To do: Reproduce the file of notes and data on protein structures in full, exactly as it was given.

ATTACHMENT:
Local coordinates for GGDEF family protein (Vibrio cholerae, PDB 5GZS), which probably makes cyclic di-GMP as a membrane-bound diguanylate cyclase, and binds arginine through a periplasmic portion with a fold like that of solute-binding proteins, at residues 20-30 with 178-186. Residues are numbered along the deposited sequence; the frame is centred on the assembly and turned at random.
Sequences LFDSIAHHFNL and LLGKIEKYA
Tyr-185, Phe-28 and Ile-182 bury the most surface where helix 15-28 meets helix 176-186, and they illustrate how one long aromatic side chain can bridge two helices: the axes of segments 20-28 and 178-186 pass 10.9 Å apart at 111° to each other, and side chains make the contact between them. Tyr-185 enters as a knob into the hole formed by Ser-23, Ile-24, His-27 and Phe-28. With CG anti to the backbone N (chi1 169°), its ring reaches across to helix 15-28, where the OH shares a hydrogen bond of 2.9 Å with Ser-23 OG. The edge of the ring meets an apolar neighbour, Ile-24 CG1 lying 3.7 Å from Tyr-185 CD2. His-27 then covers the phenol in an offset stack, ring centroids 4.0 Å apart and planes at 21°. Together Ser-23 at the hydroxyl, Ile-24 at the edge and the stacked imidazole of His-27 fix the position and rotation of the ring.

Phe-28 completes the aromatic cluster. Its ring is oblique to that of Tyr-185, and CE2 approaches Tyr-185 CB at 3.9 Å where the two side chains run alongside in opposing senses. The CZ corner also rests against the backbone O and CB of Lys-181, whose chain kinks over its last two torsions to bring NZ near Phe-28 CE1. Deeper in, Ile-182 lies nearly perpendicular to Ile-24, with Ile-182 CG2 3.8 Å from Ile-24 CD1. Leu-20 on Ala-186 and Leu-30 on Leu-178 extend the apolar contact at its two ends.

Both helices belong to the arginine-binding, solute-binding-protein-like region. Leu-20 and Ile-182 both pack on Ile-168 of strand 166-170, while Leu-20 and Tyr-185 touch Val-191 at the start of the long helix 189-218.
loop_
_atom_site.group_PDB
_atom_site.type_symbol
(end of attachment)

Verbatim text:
Local coordinates for GGDEF family protein (Vibrio cholerae, PDB 5GZS), which probably makes cyclic di-GMP as a membrane-bound diguanylate cyclase, and binds arginine through a periplasmic portion with a fold like that of solute-binding proteins, at residues 20-30 with 178-186. Residues are numbered along the deposited sequence; the frame is centred on the assembly and turned at random.
Sequences LFDSIAHHFNL and LLGKIEKYA
Tyr-185, Phe-28 and Ile-182 bury the most surface where helix 15-28 meets helix 176-186, and they illustrate how one long aromatic side chain can bridge two helices: the axes of segments 20-28 and 178-186 pass 10.9 Å apart at 111° to each other, and side chains make the contact between them. Tyr-185 enters as a knob into the hole formed by Ser-23, Ile-24, His-27 and Phe-28. With CG anti to the backbone N (chi1 169°), its ring reaches across to helix 15-28, where the OH shares a hydrogen bond of 2.9 Å with Ser-23 OG. The edge of the ring meets an apolar neighbour, Ile-24 CG1 lying 3.7 Å from Tyr-185 CD2. His-27 then covers the phenol in an offset stack, ring centroids 4.0 Å apart and planes at 21°. Together Ser-23 at the hydroxyl, Ile-24 at the edge and the stacked imidazole of His-27 fix the position and rotation of the ring.

Phe-28 completes the aromatic cluster. Its ring is oblique to that of Tyr-185, and CE2 approaches Tyr-185 CB at 3.9 Å where the two side chains run alongside in opposing senses. The CZ corner also rests against the backbone O and CB of Lys-181, whose chain kinks over its last two torsions to bring NZ near Phe-28 CE1. Deeper in, Ile-182 lies nearly perpendicular to Ile-24, with Ile-182 CG2 3.8 Å from Ile-24 CD1. Leu-20 on Ala-186 and Leu-30 on Leu-178 extend the apolar contact at its two ends.

Both helices belong to the arginine-binding, solute-binding-protein-like region. Leu-20 and Ile-182 both pack on Ile-168 of strand 166-170, while Leu-20 and Tyr-185 touch Val-191 at the start of the long helix 189-218.
loop_
_atom_site.group_PDB
_atom_site.type_symbol